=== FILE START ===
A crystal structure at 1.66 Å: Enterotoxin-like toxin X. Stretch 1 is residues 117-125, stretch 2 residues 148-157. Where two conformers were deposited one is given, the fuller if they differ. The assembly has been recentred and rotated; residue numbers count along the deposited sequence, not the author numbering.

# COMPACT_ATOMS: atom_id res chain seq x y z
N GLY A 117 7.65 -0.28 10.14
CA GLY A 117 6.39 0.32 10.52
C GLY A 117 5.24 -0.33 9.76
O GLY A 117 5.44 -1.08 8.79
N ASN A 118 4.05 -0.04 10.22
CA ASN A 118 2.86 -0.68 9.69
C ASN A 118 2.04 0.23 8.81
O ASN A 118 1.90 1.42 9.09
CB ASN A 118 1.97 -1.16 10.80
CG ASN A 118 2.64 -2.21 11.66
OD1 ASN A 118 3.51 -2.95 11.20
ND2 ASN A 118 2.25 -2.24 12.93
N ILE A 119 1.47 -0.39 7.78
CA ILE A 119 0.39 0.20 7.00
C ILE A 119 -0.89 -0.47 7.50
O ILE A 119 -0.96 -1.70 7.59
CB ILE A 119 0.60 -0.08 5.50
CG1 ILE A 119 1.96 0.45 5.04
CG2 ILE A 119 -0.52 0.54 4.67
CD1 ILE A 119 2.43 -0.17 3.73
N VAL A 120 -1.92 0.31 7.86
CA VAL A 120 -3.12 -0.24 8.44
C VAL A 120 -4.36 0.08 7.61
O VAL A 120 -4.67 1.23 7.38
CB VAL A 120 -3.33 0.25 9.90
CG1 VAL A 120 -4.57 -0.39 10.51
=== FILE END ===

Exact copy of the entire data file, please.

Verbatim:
A crystal structure at 1.66 Å: Enterotoxin-like toxin X. Stretch 1 is residues 117-125, stretch 2 residues 148-157. Where two conformers were deposited one is given, the fuller if they differ. The assembly has been recentred and rotated; residue numbers count along the deposited sequence, not the author numbering.

# COMPACT_ATOMS: atom_id res chain seq x y z
N GLY A 117 7.65 -0.28 10.14
CA GLY A 117 6.39 0.32 10.52
C GLY A 117 5.24 -0.33 9.76
O GLY A 117 5.44 -1.08 8.79
N ASN A 118 4.05 -0.04 10.22
CA ASN A 118 2.86 -0.68 9.69
C ASN A 118 2.04 0.23 8.81
O ASN A 118 1.90 1.42 9.09
CB ASN A 118 1.97 -1.16 10.80
CG ASN A 118 2.64 -2.21 11.66
OD1 ASN A 118 3.51 -2.95 11.20
ND2 ASN A 118 2.25 -2.24 12.93
N ILE A 119 1.47 -0.39 7.78
CA ILE A 119 0.39 0.20 7.00
C ILE A 119 -0.89 -0.47 7.50
O ILE A 119 -0.96 -1.70 7.59
CB ILE A 119 0.60 -0.08 5.50
CG1 ILE A 119 1.96 0.45 5.04
CG2 ILE A 119 -0.52 0.54 4.67
CD1 ILE A 119 2.43 -0.17 3.73
N VAL A 120 -1.92 0.31 7.86
CA VAL A 120 -3.12 -0.24 8.44
C VAL A 120 -4.36 0.08 7.61
O VAL A 120 -4.67 1.23 7.38
CB VAL A 120 -3.33 0.25 9.90
CG1 VAL A 120 -4.57 -0.39 10.51